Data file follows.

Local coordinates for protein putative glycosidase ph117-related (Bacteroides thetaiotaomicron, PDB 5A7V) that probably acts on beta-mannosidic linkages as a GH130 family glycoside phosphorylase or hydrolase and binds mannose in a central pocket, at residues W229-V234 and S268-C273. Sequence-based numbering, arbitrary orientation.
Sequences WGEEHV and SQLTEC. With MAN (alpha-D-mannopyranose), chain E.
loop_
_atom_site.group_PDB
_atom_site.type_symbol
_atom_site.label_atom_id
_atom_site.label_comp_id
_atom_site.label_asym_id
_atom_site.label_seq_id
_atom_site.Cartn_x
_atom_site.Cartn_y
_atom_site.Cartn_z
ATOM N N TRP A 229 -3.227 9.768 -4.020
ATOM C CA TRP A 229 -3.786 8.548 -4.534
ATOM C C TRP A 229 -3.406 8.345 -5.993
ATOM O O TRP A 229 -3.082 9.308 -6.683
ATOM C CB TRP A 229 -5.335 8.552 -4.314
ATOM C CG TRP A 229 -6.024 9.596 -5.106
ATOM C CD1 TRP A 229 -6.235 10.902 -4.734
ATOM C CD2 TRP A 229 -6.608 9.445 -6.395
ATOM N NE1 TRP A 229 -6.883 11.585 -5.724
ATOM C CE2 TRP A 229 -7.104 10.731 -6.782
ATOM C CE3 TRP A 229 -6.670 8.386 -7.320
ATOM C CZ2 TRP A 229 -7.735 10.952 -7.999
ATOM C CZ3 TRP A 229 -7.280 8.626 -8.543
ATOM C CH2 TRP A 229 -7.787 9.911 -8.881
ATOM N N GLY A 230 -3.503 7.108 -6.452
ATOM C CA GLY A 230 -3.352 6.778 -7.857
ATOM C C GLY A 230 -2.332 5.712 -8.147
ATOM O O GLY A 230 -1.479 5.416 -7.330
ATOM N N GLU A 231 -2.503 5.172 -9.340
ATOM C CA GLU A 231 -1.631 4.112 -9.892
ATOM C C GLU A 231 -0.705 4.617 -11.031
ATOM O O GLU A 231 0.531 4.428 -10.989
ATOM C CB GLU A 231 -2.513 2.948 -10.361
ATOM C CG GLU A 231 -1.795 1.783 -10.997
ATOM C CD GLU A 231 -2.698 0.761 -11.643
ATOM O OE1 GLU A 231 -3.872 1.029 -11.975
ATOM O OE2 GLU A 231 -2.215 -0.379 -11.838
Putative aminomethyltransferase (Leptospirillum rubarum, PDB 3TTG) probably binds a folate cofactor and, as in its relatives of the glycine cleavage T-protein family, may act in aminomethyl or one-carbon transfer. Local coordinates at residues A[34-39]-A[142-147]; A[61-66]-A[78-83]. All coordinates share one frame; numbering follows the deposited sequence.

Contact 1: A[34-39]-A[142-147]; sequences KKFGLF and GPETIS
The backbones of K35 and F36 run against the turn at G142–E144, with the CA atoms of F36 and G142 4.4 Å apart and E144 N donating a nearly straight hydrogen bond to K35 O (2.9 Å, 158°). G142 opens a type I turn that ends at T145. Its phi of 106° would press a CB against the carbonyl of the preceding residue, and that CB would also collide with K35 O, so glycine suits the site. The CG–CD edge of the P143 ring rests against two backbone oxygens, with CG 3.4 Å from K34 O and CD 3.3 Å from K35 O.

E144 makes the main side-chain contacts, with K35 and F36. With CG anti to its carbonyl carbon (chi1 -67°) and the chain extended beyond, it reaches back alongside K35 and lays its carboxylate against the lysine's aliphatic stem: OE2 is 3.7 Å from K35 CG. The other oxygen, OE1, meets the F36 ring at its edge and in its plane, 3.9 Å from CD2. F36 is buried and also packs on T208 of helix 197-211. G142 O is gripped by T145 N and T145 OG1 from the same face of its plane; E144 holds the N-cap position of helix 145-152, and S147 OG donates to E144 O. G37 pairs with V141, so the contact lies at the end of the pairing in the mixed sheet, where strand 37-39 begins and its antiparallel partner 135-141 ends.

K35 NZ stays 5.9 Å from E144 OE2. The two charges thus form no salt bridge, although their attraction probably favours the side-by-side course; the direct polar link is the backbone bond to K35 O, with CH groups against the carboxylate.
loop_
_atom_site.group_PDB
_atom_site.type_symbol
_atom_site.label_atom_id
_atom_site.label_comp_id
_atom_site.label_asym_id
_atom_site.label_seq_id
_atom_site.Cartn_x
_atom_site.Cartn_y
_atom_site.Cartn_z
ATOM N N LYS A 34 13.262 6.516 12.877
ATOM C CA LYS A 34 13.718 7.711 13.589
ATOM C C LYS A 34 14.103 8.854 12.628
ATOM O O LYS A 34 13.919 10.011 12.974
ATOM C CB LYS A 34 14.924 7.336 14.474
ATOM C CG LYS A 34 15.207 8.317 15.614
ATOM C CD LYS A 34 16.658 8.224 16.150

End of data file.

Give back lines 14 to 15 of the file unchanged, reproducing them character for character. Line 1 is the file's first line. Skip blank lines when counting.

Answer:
ATOM C CA TRP A 229 -3.786 8.548 -4.534
ATOM C C TRP A 229 -3.406 8.345 -5.993